Some 67 people were killed in Ethiopia’s Oromia state this week as protests against Prime Minister Abiy Ahmed morphed into ethnic clashes, police said Friday.
“The total number dead in Oromia is 67,” said Kefyalew Tefera, the regional police chief. “There are about 55 of them killed by the conflict between them, between the civilians and the rest are killed by the security forces.”
Five of the dead were police officers, he added.
On Thursday, authorities and hospital officials had reported that protests in the capital and other cities resulted in 16 deaths and dozens of wounded. It was not immediately clear how many of the 16 were included in the tally of 67 reported in Oromiya.
The violence underscored the dilemma facing Abiy, who must retain support in Ethiopia’s ethnically based, federal system but not be seen to favour one group.
Amnesty International says that, since Abiy took office, there have been several waves of mass arrests of people in Oromiya perceived to be opposed to the government. Detainees were not charged or taken to court, Amnesty’s Ethiopia researcher Fisseha Tekle said.
“The majority of people believe the transition is off track and we are backsliding towards an authoritarian system,” Jawar said at his heavily guarded home-office in Ethiopia’s capital, Addis Ababa. “The ruling party and its ideology will be challenged seriously not only in the election but also prior to the elections.”
The prime minister’s spokeswoman did not return calls seeking comment. Abiy has not commented on this week’s violence.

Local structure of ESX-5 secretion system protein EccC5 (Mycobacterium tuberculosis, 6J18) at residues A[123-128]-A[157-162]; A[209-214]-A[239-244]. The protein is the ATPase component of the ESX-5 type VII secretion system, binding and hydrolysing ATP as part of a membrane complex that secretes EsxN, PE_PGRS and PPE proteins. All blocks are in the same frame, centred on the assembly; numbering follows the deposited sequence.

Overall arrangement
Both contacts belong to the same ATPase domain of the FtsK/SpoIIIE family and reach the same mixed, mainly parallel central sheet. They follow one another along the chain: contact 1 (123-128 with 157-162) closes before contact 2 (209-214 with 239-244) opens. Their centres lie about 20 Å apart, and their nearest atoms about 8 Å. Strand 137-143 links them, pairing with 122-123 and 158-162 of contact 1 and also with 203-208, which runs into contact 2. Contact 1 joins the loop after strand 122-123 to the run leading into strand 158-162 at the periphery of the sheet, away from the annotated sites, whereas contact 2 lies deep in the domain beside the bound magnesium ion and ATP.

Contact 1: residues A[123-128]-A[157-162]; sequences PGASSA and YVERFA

On Friday afternoon, the defence ministry said the army had been deployed to seven cities where there had been protests this week. The forces have been deployed “to calm the situation in collaboration with elders and regional security officers”, Major General Mohammed Tessema told a press conference in Addis Ababa.
The four ethnically based parties in the coalition that has ruled Ethiopia since 1991 are facing increasing competition from new, more strident parties demanding greater power and resources for their own regions.
“For a prime minister whose popular legitimacy relies on his openness, recent protests in Oromiya could be politically suicidal,” said Mehari Taddele Maru, an Addis Ababa-based political analyst. “It signals a significant loss of a populist power base that propelled him to power.”
If next year’s elections are fair – as Abiy has promised they will be – they will test whether the young prime minister can hold together his fractious nation of 100 million people and continue to open up its state-owned economy, or whether decades of state repression have driven Ethiopians into the arms of the political competition.
Jawar said he hadn’t decided who else he would support in next year’s polls, or whether he would run himself. His Twitter feed had been teasing the possibility last weekend: “The story about me running for office is just speculation. I am running to lose weight.”
His remarks were his strongest criticism yet of Abiy, with whom he was photographed frequently last year, but the split follows pointed remarks by Abiy to parliament on Tuesday.
Abiy said, without naming anyone, “Media owners who don’t have Ethiopian passports are playing both ways … If this is going to undermine the peace and existence of Ethiopia … we will take measures.”
The comments were widely seen as a dig at Jawar, who is Ethiopian-born but has a US passport and returned from exile last year.
Abiy didn’t create Ethiopia’s ethnic divisions, but he must address them, said Abel Wabella, a former political prisoner who is now editor of the Amharic-language newspaper Addis Zeybe.
Jawar is “testing the waters”, he said. “Ethnic federalism creates monsters … if Abiy fails to dismantle the power groups based on ethnicity, and to address the structural problems we have as a nation, we will end up in civil war.”
(FRANCE 24 with AFP, REUTERS)